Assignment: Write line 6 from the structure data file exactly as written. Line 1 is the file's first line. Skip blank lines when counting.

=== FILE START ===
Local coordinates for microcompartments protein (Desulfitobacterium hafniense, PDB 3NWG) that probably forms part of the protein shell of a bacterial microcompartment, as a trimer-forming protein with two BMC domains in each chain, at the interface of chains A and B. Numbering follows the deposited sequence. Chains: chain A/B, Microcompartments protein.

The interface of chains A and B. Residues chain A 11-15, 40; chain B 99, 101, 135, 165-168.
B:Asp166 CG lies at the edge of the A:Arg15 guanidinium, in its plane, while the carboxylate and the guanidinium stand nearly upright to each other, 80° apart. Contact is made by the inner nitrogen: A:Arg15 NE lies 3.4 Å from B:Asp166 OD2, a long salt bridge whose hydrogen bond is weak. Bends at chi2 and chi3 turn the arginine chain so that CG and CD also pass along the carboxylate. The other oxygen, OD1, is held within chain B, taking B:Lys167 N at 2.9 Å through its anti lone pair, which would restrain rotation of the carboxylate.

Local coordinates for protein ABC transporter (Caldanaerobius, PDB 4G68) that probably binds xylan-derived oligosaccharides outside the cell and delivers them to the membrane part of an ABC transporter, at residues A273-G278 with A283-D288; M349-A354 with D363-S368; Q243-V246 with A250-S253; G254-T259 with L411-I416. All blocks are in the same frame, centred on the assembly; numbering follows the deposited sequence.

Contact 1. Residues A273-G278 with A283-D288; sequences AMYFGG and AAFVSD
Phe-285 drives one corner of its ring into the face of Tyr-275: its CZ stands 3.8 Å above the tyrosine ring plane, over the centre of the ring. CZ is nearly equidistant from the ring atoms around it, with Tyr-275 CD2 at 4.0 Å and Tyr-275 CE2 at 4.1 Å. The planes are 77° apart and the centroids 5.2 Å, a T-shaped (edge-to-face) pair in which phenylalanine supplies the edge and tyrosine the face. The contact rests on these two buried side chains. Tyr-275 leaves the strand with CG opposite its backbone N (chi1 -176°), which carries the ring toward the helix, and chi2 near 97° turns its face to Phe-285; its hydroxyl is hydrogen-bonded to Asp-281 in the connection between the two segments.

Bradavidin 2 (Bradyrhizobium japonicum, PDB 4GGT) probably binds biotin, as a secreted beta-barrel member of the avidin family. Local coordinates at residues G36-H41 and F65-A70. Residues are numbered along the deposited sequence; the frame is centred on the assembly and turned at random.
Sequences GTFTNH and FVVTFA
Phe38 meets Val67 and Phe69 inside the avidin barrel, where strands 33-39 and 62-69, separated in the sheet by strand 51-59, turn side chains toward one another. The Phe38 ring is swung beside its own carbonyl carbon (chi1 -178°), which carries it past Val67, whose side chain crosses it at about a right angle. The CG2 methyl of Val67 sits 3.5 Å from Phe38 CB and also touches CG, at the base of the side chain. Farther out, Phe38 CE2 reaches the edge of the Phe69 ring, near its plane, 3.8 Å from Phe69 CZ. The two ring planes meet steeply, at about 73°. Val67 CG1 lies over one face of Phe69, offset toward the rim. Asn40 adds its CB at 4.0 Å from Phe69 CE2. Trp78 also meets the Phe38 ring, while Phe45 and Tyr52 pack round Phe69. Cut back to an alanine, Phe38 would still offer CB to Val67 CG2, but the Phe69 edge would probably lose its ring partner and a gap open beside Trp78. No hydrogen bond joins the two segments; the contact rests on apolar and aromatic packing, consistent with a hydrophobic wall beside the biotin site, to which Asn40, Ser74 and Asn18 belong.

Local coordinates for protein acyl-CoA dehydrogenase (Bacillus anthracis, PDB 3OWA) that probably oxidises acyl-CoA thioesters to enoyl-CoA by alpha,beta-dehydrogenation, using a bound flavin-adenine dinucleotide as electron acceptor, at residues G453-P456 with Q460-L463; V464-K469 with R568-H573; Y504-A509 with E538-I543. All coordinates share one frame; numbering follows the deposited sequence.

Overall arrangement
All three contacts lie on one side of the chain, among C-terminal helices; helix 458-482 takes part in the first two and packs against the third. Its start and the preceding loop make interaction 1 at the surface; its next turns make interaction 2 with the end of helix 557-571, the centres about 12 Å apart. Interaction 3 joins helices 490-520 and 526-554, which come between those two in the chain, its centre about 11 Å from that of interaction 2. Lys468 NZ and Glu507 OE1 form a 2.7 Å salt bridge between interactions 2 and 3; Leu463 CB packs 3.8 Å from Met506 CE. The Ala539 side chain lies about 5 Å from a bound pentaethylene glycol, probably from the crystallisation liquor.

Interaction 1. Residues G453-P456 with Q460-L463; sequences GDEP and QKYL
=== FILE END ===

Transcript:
Phe-285 drives one corner of its ring into the face of Tyr-275: its CZ stands 3.8 Å above the tyrosine ring plane, over the centre of the ring. CZ is nearly equidistant from the ring atoms around it, with Tyr-275 CD2 at 4.0 Å and Tyr-275 CE2 at 4.1 Å. The planes are 77° apart and the centroids 5.2 Å, a T-shaped (edge-to-face) pair in which phenylalanine supplies the edge and tyrosine the face. The contact rests on these two buried side chains. Tyr-275 leaves the strand with CG opposite its backbone N (chi1 -176°), which carries the ring toward the helix, and chi2 near 97° turns its face to Phe-285; its hydroxyl is hydrogen-bonded to Asp-281 in the connection between the two segments.